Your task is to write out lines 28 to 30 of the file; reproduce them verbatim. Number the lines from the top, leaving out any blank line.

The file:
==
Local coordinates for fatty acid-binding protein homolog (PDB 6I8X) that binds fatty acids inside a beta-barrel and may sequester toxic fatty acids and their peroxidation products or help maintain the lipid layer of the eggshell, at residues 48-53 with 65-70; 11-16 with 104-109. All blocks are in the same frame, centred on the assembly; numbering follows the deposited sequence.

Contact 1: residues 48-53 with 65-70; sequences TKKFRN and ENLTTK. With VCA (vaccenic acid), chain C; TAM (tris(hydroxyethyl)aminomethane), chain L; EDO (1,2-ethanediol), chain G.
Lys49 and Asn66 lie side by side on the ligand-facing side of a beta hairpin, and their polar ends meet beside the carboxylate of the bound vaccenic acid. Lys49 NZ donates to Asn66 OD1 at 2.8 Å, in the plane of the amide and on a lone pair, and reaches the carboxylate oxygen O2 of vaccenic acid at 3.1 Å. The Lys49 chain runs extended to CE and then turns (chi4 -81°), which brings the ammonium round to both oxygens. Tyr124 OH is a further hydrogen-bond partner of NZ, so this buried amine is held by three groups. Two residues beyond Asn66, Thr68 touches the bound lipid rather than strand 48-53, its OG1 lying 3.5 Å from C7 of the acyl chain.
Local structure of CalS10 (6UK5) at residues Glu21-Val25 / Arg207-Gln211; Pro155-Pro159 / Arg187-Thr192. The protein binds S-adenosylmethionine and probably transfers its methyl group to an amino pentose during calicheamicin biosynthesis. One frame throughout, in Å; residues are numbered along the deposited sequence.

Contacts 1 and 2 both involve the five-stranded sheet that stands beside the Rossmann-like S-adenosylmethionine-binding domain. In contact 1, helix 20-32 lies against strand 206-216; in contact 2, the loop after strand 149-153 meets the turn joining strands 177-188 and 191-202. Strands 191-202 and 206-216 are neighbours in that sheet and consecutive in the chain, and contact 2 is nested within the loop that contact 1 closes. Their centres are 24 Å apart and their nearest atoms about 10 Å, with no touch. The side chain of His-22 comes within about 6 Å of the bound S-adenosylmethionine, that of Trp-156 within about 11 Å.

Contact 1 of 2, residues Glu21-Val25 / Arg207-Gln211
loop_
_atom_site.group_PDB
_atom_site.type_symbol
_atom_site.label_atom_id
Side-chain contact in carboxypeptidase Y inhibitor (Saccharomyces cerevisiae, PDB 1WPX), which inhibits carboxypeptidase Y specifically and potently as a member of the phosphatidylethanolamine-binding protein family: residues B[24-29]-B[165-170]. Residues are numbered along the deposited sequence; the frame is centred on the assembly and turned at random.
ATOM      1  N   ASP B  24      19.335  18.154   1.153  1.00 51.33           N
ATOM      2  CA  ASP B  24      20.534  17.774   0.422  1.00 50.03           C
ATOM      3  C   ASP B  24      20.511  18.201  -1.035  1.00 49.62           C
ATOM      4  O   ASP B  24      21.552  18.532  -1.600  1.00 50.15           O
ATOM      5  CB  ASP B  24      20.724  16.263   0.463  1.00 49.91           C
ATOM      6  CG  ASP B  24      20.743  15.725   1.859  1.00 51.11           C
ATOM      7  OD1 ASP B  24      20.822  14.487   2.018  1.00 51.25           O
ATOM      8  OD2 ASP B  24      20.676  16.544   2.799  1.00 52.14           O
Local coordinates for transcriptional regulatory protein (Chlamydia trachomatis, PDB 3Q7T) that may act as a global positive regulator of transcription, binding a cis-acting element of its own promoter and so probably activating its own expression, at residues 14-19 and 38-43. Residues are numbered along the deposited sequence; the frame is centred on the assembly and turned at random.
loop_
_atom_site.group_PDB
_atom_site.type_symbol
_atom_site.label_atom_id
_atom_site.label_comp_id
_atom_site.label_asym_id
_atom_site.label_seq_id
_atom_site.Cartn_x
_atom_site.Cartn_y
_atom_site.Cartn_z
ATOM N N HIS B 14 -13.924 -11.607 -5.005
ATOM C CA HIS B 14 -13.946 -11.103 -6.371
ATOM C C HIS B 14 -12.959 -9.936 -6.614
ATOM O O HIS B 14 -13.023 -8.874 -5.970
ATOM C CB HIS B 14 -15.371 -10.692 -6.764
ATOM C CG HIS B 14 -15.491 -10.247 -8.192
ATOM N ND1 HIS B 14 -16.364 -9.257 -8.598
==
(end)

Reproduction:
_atom_site.Cartn_x
_atom_site.Cartn_y
_atom_site.Cartn_z